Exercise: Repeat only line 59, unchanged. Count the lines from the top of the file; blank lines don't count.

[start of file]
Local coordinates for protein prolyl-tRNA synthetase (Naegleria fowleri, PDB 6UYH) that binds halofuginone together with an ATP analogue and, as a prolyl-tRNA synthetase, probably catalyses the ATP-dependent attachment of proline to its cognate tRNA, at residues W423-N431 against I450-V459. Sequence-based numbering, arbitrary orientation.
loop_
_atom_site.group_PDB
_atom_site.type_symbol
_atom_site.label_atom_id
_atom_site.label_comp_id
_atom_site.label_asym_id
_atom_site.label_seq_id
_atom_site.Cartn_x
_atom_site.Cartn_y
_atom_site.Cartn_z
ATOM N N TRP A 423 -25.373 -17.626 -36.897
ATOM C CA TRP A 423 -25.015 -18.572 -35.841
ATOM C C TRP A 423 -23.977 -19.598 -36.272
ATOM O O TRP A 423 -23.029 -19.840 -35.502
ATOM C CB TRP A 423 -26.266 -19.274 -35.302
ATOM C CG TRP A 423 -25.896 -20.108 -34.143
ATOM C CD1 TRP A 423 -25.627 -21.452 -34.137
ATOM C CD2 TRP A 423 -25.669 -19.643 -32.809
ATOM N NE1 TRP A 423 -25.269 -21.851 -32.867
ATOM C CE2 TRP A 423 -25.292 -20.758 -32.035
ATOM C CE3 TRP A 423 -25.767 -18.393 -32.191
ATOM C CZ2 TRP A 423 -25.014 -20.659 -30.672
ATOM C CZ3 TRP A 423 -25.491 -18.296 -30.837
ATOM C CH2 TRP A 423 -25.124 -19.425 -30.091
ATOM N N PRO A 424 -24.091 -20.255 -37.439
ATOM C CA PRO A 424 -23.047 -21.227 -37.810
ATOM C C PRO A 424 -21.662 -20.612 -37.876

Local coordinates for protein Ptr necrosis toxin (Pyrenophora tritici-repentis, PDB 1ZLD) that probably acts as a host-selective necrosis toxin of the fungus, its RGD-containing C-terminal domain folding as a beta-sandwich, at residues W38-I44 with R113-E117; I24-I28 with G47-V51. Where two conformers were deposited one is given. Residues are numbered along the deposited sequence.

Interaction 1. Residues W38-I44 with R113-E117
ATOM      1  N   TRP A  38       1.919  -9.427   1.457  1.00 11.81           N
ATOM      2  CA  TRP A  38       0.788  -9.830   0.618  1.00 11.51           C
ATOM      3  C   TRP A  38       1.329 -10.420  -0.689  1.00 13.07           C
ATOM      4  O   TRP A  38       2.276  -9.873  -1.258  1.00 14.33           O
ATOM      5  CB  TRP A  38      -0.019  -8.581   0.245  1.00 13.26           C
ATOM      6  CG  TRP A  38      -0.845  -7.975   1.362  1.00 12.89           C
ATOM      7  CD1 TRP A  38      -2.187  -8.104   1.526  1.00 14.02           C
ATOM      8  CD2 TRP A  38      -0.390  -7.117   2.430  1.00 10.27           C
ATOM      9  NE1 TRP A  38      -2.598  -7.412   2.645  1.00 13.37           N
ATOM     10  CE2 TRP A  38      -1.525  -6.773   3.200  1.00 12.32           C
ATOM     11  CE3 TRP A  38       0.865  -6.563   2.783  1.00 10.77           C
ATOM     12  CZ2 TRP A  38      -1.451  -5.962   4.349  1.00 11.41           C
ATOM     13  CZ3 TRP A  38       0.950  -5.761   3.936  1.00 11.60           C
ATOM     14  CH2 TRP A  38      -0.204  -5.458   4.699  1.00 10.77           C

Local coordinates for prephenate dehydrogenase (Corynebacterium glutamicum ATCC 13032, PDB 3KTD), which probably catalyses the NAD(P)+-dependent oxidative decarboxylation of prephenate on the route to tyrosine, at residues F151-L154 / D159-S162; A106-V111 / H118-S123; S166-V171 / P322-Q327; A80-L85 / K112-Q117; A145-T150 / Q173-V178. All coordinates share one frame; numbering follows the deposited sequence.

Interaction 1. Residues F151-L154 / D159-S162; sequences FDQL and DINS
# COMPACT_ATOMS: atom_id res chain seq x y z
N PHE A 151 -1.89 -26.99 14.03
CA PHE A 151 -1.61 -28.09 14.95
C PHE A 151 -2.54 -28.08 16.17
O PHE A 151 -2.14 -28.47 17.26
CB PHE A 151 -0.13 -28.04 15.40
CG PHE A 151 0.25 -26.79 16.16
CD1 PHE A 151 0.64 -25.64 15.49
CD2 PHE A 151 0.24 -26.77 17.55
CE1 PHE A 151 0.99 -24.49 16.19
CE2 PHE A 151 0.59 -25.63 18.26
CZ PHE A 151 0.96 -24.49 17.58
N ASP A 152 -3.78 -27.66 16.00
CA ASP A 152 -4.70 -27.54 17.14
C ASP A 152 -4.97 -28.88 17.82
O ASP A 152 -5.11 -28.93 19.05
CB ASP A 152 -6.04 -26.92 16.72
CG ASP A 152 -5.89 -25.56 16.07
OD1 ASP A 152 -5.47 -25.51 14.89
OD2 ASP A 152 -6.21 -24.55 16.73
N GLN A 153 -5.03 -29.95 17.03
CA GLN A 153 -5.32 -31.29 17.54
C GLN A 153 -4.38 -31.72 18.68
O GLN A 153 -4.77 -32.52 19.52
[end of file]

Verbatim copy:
N ASP A 152 -3.78 -27.66 16.00